Greater Victoria’s busiest transit routes to go under the microscope

Studies aim to identify changes to curb bus travel delays

Five major corridors in the Capital Region will soon be studied to identify measures that could reduce travel delays, to better serve existing B.C. Transit passengers and attract new riders.

Sections of Douglas Street, McKenzie Avenue, the Trans-Canada Highway, Island Highway and Pat Bay Highway in Victoria, Saanich, View Royal and Colwood will be examined over the next 10 months at a cost of $250,000.

With 17,000 to 23,000 people per day riding the bus on Douglas Street, from Belleville Street to Hillside Avenue, “improving that corridor has the biggest bang for riders,” Victoria Mayor Dean Fortin said during Tuesday’s Victoria Regional Transit Commission meeting.

By comparison, Douglas Street from Hillside to Saanich Road, sees 6,000 and 10,000 transit riders each day.

The studies will lead to the development of time-saving solutions, from simple transit scheduling adjustments to roadway changes that would require construction. Examples range from implementing advance turn signals and delaying green light traffic signals for buses to side-street parking bans and constructing bus-only lanes and extended bus stops.

“There’s a way … to deal with the amount of traffic that is existing on these corridors, to move (passengers) more efficiently and, in effect, have much more capacity because of it,” said commission chair and Saanich Coun. Susan Brice.

Improved service would boost ridership and fare revenues, she said, adding it is also important to build ridership in advance of the proposed light-rail rapid transit system.

The challenge along the Trans-Canada Highway is that “we (currently run) more buses than we need to just stay on schedule, because we’re caught in that congestion,” said Fortin, who also touted the potential of the studies to iron out inefficiencies.

At the meeting, the commission approved the routes that were selected for the studies based on passenger and traffic volume and service levels. Commissioners also agreed to contribute $170,750 to fund the studies. B.C.’s Ministry of Transportation and Infrastructure will cover the remainder.

To help offset the cost of implementing the recommended changes that come out of the studies, municipalities could apply for gas tax funding, Brice suggested.

Douglas Street and a section of the Trans-Canada Highway will be studied first, from June to October. Island Highway, McKenzie Avenue and Pat Bay Highway will be the focus from October to March 2013.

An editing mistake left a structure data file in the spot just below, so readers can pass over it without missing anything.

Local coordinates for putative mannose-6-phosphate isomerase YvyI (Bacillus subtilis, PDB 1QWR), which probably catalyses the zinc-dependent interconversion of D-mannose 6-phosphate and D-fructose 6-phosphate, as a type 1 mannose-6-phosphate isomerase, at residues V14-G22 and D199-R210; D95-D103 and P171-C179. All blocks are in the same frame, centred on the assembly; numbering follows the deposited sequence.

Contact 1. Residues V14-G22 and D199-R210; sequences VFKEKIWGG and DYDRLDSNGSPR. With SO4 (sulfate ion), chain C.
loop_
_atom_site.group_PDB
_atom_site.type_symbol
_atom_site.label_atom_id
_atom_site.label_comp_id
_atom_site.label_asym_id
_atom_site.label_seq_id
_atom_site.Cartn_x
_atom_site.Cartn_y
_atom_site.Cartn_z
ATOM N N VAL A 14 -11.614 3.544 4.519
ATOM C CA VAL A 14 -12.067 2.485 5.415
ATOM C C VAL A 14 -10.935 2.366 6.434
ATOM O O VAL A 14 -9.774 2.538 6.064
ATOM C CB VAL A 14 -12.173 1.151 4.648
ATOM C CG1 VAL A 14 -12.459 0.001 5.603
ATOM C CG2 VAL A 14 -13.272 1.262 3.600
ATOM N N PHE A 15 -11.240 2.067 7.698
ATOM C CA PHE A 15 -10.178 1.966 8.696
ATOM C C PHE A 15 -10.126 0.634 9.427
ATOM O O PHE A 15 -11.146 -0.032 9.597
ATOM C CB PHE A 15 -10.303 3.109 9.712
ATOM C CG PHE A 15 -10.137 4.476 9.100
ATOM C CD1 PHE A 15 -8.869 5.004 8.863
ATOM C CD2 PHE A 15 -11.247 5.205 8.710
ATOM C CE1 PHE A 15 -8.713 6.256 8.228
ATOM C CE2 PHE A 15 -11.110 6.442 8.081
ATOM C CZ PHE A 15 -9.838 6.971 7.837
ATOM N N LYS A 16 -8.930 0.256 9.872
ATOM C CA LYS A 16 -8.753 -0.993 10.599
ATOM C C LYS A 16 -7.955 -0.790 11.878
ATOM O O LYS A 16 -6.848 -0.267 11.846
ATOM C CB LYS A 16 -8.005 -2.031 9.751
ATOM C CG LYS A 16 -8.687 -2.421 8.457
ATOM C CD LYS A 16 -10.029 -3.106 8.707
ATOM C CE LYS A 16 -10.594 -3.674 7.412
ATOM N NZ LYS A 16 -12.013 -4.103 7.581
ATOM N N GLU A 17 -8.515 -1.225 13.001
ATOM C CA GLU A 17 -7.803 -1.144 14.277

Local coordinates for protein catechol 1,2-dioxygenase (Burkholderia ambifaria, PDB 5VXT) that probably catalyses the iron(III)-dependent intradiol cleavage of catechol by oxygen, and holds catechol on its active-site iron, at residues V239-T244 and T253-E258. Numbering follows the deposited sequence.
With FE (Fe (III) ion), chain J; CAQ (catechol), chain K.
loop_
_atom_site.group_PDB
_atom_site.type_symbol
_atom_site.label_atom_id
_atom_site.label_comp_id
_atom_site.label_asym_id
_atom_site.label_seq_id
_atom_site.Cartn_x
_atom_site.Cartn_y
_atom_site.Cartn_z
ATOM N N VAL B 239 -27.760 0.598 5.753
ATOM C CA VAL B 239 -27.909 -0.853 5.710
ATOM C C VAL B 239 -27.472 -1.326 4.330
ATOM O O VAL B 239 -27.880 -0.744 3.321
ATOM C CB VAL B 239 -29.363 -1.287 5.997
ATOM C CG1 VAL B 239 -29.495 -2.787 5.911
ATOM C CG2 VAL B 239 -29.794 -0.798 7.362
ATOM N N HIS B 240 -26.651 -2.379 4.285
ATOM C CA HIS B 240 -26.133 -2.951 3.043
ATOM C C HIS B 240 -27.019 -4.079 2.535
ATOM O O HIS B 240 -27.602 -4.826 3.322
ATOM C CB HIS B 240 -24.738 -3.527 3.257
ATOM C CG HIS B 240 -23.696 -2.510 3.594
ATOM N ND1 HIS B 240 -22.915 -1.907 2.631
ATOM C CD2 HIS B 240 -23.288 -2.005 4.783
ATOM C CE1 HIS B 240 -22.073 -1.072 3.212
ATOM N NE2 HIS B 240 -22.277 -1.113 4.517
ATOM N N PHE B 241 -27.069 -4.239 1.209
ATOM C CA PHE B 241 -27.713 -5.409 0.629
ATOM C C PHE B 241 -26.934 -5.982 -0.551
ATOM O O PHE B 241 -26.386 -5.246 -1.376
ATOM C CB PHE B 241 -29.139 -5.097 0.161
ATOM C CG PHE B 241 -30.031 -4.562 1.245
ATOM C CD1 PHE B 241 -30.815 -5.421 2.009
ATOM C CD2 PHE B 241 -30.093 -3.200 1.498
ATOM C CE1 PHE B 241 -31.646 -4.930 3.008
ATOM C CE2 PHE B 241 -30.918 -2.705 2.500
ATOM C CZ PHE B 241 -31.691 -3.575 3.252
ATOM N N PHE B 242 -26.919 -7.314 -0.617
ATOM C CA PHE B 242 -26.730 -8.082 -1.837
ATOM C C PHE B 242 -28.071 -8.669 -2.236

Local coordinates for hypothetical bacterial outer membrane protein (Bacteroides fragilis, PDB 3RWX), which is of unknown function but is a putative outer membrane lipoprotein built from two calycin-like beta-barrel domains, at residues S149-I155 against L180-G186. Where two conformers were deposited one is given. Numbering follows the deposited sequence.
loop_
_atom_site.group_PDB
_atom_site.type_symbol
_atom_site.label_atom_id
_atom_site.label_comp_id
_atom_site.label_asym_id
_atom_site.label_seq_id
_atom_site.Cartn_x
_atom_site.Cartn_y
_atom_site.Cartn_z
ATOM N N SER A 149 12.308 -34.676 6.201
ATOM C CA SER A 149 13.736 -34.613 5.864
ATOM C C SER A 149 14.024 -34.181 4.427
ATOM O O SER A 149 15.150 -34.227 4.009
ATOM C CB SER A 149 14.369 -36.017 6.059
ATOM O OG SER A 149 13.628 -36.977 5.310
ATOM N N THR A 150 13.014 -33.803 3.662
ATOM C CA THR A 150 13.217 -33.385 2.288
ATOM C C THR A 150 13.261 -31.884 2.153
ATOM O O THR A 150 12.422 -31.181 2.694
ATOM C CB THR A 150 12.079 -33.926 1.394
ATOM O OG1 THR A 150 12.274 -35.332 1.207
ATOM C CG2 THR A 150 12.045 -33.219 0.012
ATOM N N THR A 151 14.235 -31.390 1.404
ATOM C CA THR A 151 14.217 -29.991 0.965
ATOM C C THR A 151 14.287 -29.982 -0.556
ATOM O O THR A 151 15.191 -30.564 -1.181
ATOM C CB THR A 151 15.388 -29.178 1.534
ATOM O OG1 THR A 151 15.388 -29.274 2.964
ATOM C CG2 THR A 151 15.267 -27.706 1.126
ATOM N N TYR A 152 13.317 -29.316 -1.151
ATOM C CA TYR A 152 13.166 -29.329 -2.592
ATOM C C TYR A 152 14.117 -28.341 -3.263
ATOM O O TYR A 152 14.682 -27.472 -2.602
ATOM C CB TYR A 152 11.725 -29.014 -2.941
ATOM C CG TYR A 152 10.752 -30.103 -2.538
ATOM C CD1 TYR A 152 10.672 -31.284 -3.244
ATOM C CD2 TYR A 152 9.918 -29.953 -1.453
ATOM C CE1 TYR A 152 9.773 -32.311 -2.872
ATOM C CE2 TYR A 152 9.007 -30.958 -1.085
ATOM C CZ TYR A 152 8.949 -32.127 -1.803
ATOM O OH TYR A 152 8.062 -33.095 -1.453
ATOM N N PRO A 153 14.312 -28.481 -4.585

Top five priority corridors:

1. Trans-Canada Highway, between Uptown and the Colwood exit

(ridership 1,000 to 6,000 per day; 100 to 135 buses per day)

2. Douglas Street; from Belleville Street to Hillside Avenue (ridership 17,000 to 23,000; 500 to 900 buses a day) and from Hillside Avenue to Saanich Road (ridership 6,000 to 10,000; 135 to 200 buses a day)

3. Island Highway, from the Colwood exit off the Trans-Canada Highway to Goldstream Avenue (ridership 4,000 to 6,000 daily passengers; 135 to 200 buses)

4. McKenzie Avenue, from the Pat Bay Highway to Borden Street (ridership 4,000 to 6,000 daily passengers; 100 to 135 buses)

5. Pat Bay Highway, between Saanich Road and Ravine Way, and from Haliburton Road to Sayward Road (ridership 2,000 to 6,000 daily passengers; 135-200 buses a day)

Just Posted

McClure house fire saw Victoria firefighters utilize drone for first time in live situation

Aerial device feeds intel to crews to help formulate firefighting action plans

Victoria beer leaguer turns heads as Joe Thornton doppleganger

Joe Thornton lookalike from Victoria makes it on

Jazz songstress Ellen Doty brings her sweet sound to Hermann’s Jazz Club

March 27 concert in Victoria part of national CD realease tour

Victoria says #NeverAgain in solidarity with March For Our Lives

Youth Political Commons invites public to rally against gun violence March 24 at legislature

Why are these Saanich lots still sitting vacant?

Mayfair Lanes lot still empty, 12 years later

Submariners come home after 197-day deployment

Tears and laughter filled the jetty where emotional friends and family welcomed the HMCS Submarine Chicoutimi

B.C. Scientists witness first-ever documented killer whale infanticide

“It’s horrifying and fascinating at the same time.”

Charges formally laid against Nanaimo city manager

City of Nanaimo CAO Tracy Renee Samra charged with fear of injury/damage by another person

Okanagan Falls winery showing international photo project

Liquidity Wines will be sole Canadian show of National Geographic’s Photo Ark

Lawyer for one suspect in beating of man with autism says he’s not guilty

Ronjot Singh Dhami will turn himself in, lawyer said

Liberals awarded $100,000 contract to man at centre of Facebook data controversy

Christopher Wylie says his voter-profiling company collected private information from 50 million Facebook users

Facebook’s Zuckerberg admits mistakes in privacy scandal

Zuckerberg admits to privacy scandal involving a Trump-connected data-mining firm, but no apology

UPDATE: Former B.C. city councillor sentenced nine months for sexual assault

Dave Murray, convicted this past fall, hired a private investigator to intrude on the victim’s life.

Online threat to U.S. high school traced to Canadian teen

A 14-year-old girl has been charged in connection with an online threat against a high school

Most Read